Gerry Holzman, “Seated Scholar.” Photo by Lawrence Elbroch

The three shows at the Maine Jewish Museum through May 7 – “The Past is Present,” “Falling Into Place” and “Meeting House Maine” – could not be more different.

“The Past” features carved wood works by Gerry Holzman inspired by the photography of Russian-born Roman Vishniac (1897-1990). During the wave of antisemitism that swept Germany in the 1930s, Vishniac was commissioned by the American Jewish Joint Distribution Committee (JDC) to photograph the vanishing culture of the shtetls in Eastern Europe. Though he also made other bodies of work (celebrity portraits, microbiology), these are his claim to fame.

Holzman lifted or adapted Vishniac’s characters – cobblers, Talmudic scholars, blacksmiths and others – placing them in environments of his own creation. These meticulously detailed bas relief plaques or tablets line the Spiegel Gallery, the corridor just inside the entry. Because of their specific focus on Jewish culture, their appeal may be most meaningful to a Jewish audience. But, interestingly, they can also feel like the stations of the cross, the 14 scenes of Christ’s last day as a mortal that ring the interiors of Catholic churches (especially one carved into a Torah scroll). More on this in a moment.

“Falling Into Place,” in the Fineberg Family Community Room, showcases the colorful geometric abstractions of Portland-based Penelope Jones, many with a sense of visual connection to architecture. It’s a pictorial language pioneered by Wassily Kandinsky and Kazimir Malevich, and has since manifested in work by artists as diverse as Robert Delauney, Fernand Léger’s and, in the 1990s and early 2000s, Peter Halley, in his neo-geo paintings.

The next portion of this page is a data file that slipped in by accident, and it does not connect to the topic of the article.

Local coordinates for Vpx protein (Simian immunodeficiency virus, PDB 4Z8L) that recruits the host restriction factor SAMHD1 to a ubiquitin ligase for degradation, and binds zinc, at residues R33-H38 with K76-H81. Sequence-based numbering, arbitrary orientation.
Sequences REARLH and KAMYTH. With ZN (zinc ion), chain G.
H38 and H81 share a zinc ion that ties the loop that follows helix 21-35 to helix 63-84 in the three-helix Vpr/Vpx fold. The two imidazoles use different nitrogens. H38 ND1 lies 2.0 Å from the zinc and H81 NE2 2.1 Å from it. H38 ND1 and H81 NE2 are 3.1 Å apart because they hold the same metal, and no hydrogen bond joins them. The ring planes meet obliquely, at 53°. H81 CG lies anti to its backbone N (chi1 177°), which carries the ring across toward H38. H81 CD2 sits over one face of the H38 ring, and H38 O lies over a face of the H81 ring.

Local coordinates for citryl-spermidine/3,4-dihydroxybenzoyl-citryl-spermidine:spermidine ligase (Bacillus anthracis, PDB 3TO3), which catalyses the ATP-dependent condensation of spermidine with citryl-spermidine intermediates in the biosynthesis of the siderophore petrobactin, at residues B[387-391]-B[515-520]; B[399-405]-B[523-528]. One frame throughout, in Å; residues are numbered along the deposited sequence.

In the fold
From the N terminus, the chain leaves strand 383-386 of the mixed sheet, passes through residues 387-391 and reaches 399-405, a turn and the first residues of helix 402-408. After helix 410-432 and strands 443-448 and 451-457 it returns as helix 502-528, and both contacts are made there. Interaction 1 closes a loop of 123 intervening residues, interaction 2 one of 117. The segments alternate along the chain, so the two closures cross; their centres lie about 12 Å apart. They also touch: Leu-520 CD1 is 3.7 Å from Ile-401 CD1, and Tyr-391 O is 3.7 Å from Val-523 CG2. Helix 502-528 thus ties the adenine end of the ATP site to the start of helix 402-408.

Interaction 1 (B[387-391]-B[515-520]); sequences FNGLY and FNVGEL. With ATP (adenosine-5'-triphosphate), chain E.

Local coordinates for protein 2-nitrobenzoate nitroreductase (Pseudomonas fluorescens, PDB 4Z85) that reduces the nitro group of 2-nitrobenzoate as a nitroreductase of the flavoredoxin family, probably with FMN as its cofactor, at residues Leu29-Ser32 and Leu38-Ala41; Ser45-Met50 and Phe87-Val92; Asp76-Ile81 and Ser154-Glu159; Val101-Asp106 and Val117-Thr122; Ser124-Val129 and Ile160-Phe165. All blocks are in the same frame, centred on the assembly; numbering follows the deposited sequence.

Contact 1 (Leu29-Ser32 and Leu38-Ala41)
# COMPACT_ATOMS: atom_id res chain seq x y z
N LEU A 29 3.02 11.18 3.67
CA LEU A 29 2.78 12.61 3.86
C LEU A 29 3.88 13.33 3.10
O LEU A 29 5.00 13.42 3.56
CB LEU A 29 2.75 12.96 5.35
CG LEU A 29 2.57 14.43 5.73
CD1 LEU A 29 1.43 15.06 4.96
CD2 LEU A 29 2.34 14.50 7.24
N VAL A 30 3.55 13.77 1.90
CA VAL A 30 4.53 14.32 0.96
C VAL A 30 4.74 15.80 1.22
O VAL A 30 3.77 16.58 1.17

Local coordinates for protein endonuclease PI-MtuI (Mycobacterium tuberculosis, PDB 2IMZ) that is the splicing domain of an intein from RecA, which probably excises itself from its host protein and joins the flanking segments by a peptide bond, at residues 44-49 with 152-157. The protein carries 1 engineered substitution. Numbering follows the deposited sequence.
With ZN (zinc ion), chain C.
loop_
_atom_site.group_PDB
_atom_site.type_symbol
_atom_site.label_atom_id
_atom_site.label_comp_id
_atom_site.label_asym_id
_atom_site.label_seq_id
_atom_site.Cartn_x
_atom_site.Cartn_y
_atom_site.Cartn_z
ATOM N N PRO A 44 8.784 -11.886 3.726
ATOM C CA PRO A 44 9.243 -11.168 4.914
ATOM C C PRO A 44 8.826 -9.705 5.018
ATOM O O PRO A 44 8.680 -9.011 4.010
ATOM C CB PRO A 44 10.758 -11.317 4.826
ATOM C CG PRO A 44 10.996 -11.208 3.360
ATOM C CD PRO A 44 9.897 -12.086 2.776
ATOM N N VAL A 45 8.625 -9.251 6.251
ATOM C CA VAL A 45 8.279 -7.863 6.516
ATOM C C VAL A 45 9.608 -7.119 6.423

Penelope Jones, “Falling Into Place #5,” oil on paper, 17″ x 23.5″, 2020 Photo by Jay York

The title of the show feels apt because many of Jones’s works are composed of geometric shapes, planes, grids and wavy lines that overlap or are layered one over another. In this way, they emanate the sensibility of collage, where individual elements “fall into place” to achieve an overall composition. What is most interesting for me about Jones’s pieces is how our visceral perception of them changes depending on the medium she employs.

The earlier work is most memorable for its shifting perspectives, such as those in “Falling Into Place #29” (abbreviated FIP in the titles), an oil on panel with an Escher-like optical play that makes us wonder what shapes and planes are receding from or emerging toward the surface. But many of the oil-on-panel works feel a little slick. Some, such as “Reflect,” which has a Mickey Mouse-like head in one corner, are outright decorative. That is fine. But compared to other pieces that exhibit more depth and approachability, they impressed me as less interesting.


Penelope Jones, “collage #2,” 4.25″ x 3.5″, collage on paper, 2018 Photo by Jay York

Most successful are actual collages on paper, likely because they benefit from textures that impart more palpable dimensionality. It has to do with the pieced-together layering and overlapping spirit of Jones’s art, which here is more manifestly literal than when it is achieved solely with paint. Their matte character adds a materiality that mitigates the coolness of the oils on panel, a medium that in its reflectivity keeps us out rather than invites us in.

Because of their porousness and lack of sheen, Jones’s gouaches also feel tactile. In works such “FIP #11,” “FIP #17” and “FIP #5,” this reflectiveness is partially absorbed by paper, which creates a happy medium between the panel pieces and the collages and gouaches. This particular surface and paint quality works best in larger scale, especially when they are complexly layered and, so, more visually rewarding because they offer more to digest and dissect.

On the third floor is an installation of Rockland photographer Michelle Hauser. The subject matter is old meetinghouses – Masonic lodges, granges and Odd Fellows halls – throughout the state. Each beautiful black-and-white image is photographed full-on or, occasionally, from an angle. They are suffused in the melancholy and sense of loss of abandoned buildings. The lack of people in and around buildings erected expressly for the purpose of human gatherings heightens the mood of faded glory.